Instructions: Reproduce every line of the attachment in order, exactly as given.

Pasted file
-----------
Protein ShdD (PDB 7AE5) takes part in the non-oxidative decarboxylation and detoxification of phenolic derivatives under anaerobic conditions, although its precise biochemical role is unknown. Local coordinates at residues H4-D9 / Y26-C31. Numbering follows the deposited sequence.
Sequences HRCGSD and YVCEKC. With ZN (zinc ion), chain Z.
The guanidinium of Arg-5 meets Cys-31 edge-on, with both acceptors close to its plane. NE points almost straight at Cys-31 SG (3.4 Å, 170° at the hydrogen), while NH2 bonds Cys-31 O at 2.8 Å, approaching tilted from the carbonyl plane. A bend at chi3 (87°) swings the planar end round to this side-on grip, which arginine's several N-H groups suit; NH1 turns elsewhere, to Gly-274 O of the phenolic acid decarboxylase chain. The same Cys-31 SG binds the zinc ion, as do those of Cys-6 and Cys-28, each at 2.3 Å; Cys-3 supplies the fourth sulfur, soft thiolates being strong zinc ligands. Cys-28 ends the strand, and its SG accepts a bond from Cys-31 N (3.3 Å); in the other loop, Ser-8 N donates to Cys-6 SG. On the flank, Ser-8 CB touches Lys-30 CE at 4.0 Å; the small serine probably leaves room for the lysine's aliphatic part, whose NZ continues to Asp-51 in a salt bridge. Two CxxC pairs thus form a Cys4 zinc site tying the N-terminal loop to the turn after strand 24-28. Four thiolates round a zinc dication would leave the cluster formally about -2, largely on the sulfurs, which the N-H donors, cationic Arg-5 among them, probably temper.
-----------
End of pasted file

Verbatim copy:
Protein ShdD (PDB 7AE5) takes part in the non-oxidative decarboxylation and detoxification of phenolic derivatives under anaerobic conditions, although its precise biochemical role is unknown. Local coordinates at residues H4-D9 / Y26-C31. Numbering follows the deposited sequence.
Sequences HRCGSD and YVCEKC. With ZN (zinc ion), chain Z.
The guanidinium of Arg-5 meets Cys-31 edge-on, with both acceptors close to its plane. NE points almost straight at Cys-31 SG (3.4 Å, 170° at the hydrogen), while NH2 bonds Cys-31 O at 2.8 Å, approaching tilted from the carbonyl plane. A bend at chi3 (87°) swings the planar end round to this side-on grip, which arginine's several N-H groups suit; NH1 turns elsewhere, to Gly-274 O of the phenolic acid decarboxylase chain. The same Cys-31 SG binds the zinc ion, as do those of Cys-6 and Cys-28, each at 2.3 Å; Cys-3 supplies the fourth sulfur, soft thiolates being strong zinc ligands. Cys-28 ends the strand, and its SG accepts a bond from Cys-31 N (3.3 Å); in the other loop, Ser-8 N donates to Cys-6 SG. On the flank, Ser-8 CB touches Lys-30 CE at 4.0 Å; the small serine probably leaves room for the lysine's aliphatic part, whose NZ continues to Asp-51 in a salt bridge. Two CxxC pairs thus form a Cys4 zinc site tying the N-terminal loop to the turn after strand 24-28. Four thiolates round a zinc dication would leave the cluster formally about -2, largely on the sulfurs, which the N-H donors, cationic Arg-5 among them, probably temper.